I received a copy of Thanks for the Feedback from Goodreads First Reads. This book is a true game-changer. I feel like the advice that Stone and Heen give in Thanks for the Feedback are very useful and practical, and I know there are way too many of us who need to learn how to give and receive feedback in a better way. It’s like I keep doing the same thing everyday and never realize that it could be better, and this book gives me concrete advice on how I can better myself – and, in turn, better o I received a copy of Thanks for the Feedback from Goodreads First Reads. This book is a true game-changer. I feel like the advice that Stone and Heen give in Thanks for the Feedback are very useful and practical, and I know there are way too many of us who need to learn how to give and receive feedback in a better way. It’s like I keep doing the same thing everyday and never realize that it could be better, and this book gives me concrete advice on how I can better myself – and, in turn, better others. The first thing I did after reading this book was to give it to my parents, haha. Introduction Douglas Stone and Sheila Heen, co-founders of Triad Consulting Group and lecturers at Harvard Law School, have come together to explain the challenge of giving and receiving feedback, the differences between appreciation and coaching, what switchtracking is and how to deal with it, and ultimately, how to apply better communication skills in both personal and professional settings. Discussion Thanks for the Feedback has everything necessary to keep me reading: stories, pictures, lists, tables and charts, and take-home messages. Every chapter or section is tied to case studies, or “stories” exemplifying the main lesson that Stone and Heen want to get through to you. This keeps things from getting too dry or textbook-ish and really sets this book apart from a lot of self-help books I’ve read. Let’s take an example. You say I’m a reckless driver. That’s the label. Where is it coming from? A specific time we drove together, the fact that I call you from my cell when I’m driving, or your fears about that fender bender I had last year? I’ll be able to more easily decipher the feedback if I know the answer. There are so many good tips in this book that I just want to share several that really stuck with me: - Clarify consequences and expectations when receiving evaluations. Instead of reacting passively to evaluation (one of the examples given was Max saying “I’m surprised by that” when being told that his hearing has decreased by 80%), ask forward-looking questions to clarify what it means to you and what will happen next. - Remember that feedback is an interpretation of data. For example, your boss can say that you’re too laid back, but “laid back” is an interpretation. You want to ask for the data and see if it’s your tone or your body language that is at fault before making assumptions about what you need to improve on. - Don’t switchtrack. Switchtracking is when the person receiving the feedback switches topics without being consciously aware of what they’re doing; for example, your daughter complains that you’re treating her like a child and asks if you trust her or not, and you reply that she should be grateful that she has a mother who cares. You’re switchtracking and not really responding to your daughter’s complaints! - Give yourself a “second score.” This sounds simple, but some people freeze when they hear feedback and refuse to change. How you handle the first score is important because your reaction can help you overcome your challenges. Your second score is for how well you handled that first score. - Use “and” instead of “but.” Using “but” when handling feedback kind of cancels out the first part of the sentence: “I really appreciate your mentoring, but I’ve decided to not take your advice.” This makes me feel like you don’t appreciate my mentoring even though you say that you do. Using “and” is a more truthful explanation of what we feel, and will make difficult conversations go a bit more smoothly. Conclusion This is a book that really tries to cater to the reader, and I really appreciate how well it’s organized. The extra stimulation by switching between text to pictures to flow diagrams is wonderful, and I love the way Stone and Heen included so many case studies in the form of conversations as real-life examples. There’s also neuroscience and psychology thrown into the mix, which is like icing on the cake, really. Everyone should go and read this book right now! Paper Breathers (Book Reviews & Discussions)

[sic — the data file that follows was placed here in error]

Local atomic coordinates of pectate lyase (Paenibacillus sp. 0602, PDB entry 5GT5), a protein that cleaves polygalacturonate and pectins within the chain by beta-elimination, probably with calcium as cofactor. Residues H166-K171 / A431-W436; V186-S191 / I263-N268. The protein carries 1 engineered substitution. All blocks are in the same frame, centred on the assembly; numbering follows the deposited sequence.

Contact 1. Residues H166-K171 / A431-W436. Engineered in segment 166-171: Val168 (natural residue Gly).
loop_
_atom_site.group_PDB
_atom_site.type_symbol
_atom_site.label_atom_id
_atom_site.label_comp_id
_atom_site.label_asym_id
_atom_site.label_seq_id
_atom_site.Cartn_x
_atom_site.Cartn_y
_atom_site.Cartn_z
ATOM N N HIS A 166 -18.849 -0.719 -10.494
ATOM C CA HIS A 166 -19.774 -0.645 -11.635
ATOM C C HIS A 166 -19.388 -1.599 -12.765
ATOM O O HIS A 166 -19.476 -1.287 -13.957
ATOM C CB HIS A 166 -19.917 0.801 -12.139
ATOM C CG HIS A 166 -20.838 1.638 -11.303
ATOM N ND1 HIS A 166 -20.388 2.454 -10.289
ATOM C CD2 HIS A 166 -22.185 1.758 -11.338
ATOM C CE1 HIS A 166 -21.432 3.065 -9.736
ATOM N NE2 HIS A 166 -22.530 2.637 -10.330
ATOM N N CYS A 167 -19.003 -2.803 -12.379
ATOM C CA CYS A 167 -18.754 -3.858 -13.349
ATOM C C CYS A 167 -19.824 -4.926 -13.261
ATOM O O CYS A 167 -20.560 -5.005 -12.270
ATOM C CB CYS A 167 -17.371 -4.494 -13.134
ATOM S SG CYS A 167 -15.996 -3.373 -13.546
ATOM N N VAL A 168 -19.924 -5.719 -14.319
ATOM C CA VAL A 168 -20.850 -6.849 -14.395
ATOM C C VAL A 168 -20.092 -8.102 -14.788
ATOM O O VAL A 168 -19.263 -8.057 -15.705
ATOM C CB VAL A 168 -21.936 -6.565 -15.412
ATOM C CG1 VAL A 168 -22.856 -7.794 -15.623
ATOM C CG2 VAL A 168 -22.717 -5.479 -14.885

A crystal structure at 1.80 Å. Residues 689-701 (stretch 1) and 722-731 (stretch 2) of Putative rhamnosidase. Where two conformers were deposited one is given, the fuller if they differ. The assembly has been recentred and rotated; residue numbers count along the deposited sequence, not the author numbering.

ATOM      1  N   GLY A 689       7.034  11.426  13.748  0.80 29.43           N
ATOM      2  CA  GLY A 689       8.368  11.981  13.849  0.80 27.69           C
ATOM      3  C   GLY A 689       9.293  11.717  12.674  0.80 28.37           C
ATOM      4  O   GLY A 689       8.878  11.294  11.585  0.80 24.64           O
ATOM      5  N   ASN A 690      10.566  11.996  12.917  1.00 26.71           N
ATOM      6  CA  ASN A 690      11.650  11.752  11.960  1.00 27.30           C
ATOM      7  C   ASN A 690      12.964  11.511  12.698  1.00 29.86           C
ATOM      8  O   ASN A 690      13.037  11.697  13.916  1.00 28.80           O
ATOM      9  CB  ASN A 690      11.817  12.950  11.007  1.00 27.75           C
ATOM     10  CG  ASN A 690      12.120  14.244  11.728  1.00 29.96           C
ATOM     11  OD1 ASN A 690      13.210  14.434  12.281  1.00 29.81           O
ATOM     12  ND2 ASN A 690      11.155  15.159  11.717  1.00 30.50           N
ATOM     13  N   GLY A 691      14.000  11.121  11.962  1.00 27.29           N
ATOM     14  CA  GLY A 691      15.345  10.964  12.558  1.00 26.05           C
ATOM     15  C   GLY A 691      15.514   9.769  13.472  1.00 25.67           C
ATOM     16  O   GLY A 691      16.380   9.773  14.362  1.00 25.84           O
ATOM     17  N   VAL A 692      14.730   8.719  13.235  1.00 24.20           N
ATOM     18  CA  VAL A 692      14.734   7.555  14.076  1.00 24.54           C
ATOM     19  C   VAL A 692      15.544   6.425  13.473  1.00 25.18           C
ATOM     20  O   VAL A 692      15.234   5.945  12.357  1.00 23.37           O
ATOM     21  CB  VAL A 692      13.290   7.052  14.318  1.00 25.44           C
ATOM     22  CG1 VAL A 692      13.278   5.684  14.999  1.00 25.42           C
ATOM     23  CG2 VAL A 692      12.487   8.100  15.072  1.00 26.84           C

21. 5 out of 5

    Kressel Housman